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Czarina Mirani: Editor of 5 Magazine, DJ and Chicago House expert

Wed, Jun 26, 2013


While she may not have been born and raised in Chicago, this city does indeed hold the heart Czarina Mirani, editor of 5 Magazine, Chicago’s premier House music publication. Her mother is Filipino and her father is East Indian, she grew up in the Philippines, but had insatiable dreams of becoming a movie star. Czarina’s raw and real talent – and relentless persistence – led her parents to agree to send her to Northwestern University in Chicago to pursue her dream. She studied theatre and – after graduation- became a professional dancer and actress. This is the story of how this natural-born entertainer managed to make performance, dance and music her career and why the city of Chicago was the exact right place to do it.

How many years were you working in entertainment?

Well, I don’t want to age myself, but it was the ’90s when I graduated college. Then I just did the whole thing. I did the agents, the commercials, the dancing, tons of plays. Basically, this is what happened. Back in the ’90s, I was just getting cast as ‘Maria’ all the time… ‘the brown girl.’ So I just got sick of that. I decided to write my own play. It was like a B-girl version of Cinderella, like a hip-hop version. So I was Cinderella and I had two step sisters and we were a little B-girl crew. And so I choreographed it and produced it and it came to be a big success. We had two big runs. That was kind of like my ‘goodbye’ [to theatre] and then I just went back to dancing with the Joel Hall Dancers.

So how did you transition then into becoming this House Music connoisseur?

When I was going to college, I used to go to this club called Shelter around the Fulton Market area. So that was the big club then and a lot of DJ’s that are big now were DJing then and I used to just go there and take the train from Northwestern in my little shorts and dance. I didn’t know the names of many DJ’s. I just wanted to go there and dance. And then I would take the train back and then go to class. So that was my experience of House in the beginning. And then I started to go to raves and that was also big. There was this thing back then in the raves. There was this herbal product called herbal ecstasy and I used to have a booth at all the raves and I was making tons of money, so then I started going to all the raves for many years and getting my education in House music.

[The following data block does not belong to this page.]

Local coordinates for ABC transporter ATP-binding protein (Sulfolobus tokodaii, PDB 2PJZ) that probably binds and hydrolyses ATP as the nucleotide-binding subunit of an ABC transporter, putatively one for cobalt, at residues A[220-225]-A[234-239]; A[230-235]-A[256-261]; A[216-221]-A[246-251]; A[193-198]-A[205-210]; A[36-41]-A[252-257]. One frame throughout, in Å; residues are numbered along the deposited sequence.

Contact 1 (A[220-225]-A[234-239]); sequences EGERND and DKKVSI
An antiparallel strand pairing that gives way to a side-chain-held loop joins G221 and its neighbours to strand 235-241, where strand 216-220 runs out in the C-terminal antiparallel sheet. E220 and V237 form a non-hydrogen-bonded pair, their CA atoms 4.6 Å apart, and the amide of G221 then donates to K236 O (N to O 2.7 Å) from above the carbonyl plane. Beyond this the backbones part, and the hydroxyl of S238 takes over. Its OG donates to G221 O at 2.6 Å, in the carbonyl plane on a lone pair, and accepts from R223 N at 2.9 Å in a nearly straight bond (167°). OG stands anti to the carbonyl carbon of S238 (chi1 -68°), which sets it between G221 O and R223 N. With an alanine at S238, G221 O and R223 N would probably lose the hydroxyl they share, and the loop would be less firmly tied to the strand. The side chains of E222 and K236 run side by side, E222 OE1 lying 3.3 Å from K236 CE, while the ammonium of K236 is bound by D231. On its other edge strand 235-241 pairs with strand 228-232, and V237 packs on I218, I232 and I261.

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So how did you transition to starting the 5 Magazine?

So how I started this magazine was herbal ecstasy was my business for many years. I was selling herbal cigarettes, I was selling clothes to all these businesses around the country and I was making a lot of money, me and my partner. And then one day, we were just not making money anymore and I was thinking of a new business venture and so my partner, Terry, who also had publications of his own, said hey why don’t we start a magazine about House music since all you do is go out every night. It started in 2005.

Do you remember any of the first House artists that influenced you?

I always loved Frankie Knuckles. They call him the “Godfather of House music.” He was just always my favorite. I’m kind of embarrassed to say this, but in the beginning, I wasn’t one of those that knew the name of every DJ and every producer. I just liked the music and that’s all I care about.

Is there a reason why Frankie Knuckles your favorite?

Well, there are two camps in Chicago House music history. There’s the Ron Hardy camp, who is also one of the most influential people of House music. He has more of an aggressive [style]. And then there is Frankie Knuckles. And Frankie was just a little smoother. It is a different sound. More melodic[and] a little bit more vocal. I never had the opportunity to hear Ron Hardy before he passed.

Why do you feel like Chicago needed a magazine of this type?